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What is fibromyalgia?

Fibromyalgia, also known as fibromyalgia syndrome (FMS), is a chronic condition that characteristically causes pain all over the body, including muscle and joint pain, and fatigue as well as other symptoms. Fibromyalgia can lead to depression and social isolation.

What is fibromyalgia syndrome?

A syndrome is a set of symptoms. When they exist together, they imply the presence of a specific disease or a greater chance of developing the disease. With FMS, the following symptoms commonly occur together:

Are women more likely to get fibromyalgia than men?

Most fibromyalgia patients are women ranging in age from 25 to 60. The truth is women are 10 times more likely to get this disease than men.

What are fibromyalgia symptoms?

Fibromyalgia causes you to ache all over. You may have symptoms of crippling fatigue - even on getting up in the morning. Specific trigger points or tender points on the body may be painful to touch. You may experience swelling, disturbances in deep-level or restful sleep, and mood disturbances or depression.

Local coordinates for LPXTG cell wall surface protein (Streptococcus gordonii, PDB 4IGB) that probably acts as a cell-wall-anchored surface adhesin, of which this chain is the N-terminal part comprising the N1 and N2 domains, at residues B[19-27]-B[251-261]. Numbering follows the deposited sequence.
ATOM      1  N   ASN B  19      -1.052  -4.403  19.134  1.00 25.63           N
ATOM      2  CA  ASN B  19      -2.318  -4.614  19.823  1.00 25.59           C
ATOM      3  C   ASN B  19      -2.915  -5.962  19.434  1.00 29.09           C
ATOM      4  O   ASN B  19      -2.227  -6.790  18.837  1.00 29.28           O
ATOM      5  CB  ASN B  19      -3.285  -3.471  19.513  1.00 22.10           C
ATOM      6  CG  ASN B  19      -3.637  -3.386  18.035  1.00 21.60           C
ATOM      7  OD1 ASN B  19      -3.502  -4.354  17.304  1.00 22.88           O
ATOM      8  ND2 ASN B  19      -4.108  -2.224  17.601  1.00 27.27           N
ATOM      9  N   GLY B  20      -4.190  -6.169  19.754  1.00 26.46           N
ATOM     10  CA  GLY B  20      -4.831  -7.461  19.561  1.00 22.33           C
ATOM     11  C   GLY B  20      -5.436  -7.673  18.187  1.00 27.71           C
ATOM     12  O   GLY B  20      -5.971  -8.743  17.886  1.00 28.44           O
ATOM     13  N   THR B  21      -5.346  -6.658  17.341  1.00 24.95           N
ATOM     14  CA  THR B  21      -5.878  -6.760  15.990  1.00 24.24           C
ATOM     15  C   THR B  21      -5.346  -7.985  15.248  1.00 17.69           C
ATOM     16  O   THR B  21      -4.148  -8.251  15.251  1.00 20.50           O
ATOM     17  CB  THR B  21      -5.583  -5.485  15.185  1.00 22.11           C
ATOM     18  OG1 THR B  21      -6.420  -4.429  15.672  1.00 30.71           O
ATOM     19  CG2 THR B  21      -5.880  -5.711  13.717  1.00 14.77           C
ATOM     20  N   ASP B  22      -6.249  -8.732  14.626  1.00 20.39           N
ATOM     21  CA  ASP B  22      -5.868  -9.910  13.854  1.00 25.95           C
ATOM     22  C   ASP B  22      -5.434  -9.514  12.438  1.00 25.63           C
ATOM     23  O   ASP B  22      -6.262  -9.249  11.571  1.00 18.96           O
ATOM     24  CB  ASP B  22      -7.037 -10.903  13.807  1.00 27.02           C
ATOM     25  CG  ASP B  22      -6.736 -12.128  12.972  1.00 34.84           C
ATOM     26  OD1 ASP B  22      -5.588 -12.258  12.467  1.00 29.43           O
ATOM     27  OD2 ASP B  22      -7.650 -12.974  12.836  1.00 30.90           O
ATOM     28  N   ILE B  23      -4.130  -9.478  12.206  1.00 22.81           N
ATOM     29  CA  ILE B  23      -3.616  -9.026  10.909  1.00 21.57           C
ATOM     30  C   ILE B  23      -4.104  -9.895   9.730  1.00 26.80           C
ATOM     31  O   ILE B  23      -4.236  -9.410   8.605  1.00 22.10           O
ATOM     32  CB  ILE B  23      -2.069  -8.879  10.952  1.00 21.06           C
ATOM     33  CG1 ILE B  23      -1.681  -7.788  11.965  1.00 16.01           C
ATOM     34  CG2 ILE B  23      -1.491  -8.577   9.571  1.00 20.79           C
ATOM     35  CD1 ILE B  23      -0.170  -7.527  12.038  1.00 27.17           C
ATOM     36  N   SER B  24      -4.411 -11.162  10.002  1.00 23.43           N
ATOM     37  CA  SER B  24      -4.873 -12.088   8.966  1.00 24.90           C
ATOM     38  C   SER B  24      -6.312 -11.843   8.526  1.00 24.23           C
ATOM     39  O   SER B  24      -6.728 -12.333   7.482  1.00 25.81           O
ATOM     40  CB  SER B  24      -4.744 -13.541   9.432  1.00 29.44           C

Your muscles may feel like they have been overworked or pulled. They'll feel that way even without exercise or another cause. Sometimes, your muscles twitch, burn, or have deep stabbing pain.

Some patients with FMS have pain and achiness around the joints in the neck, shoulder, back, and hips. This makes it difficult for them to sleep or exercise. Other fibromyalgia symptoms include:

Fibromyalgia can cause signs and feelings similar to osteoarthritis, bursitis and tendonitis.

What tests are used to diagnose fibromyalgia?

There are no specific laboratory tests to diagnose fibromyalgia. To make an accurate diagnosis, your GP will rely on a comprehensive physical examination and your medical history. Your GP will also use a diagnosis of exclusion. That means the GP will rule out other conditions that could cause similar symptoms.

To rule out other illnesses your GP may run some specific blood tests. For example your GP may ask for a full blood count (FBC). The GP may also ask for tests for substances such as glucose that can create problems similar to problems caused by fibromyalgia. A thyroid test may also be done. An underactive thyroid (hypothyroidism) can cause problems similar to fibromyalgia. That includes fatigue, muscle aches, weakness and depression.

In many cases if your GP suspects that you may have FMS, they may refer you to a consultant rheumatologist who specialises in the condition. The specialist may go on to perform other tests to rule out other conditions, such as a check for Lyme disease, antinuclear antibodies (ANA), rheumatoid factor (RF), erythrocyte (red blood cell) sedimentation rate (ESR), prolactin level and calcium level.

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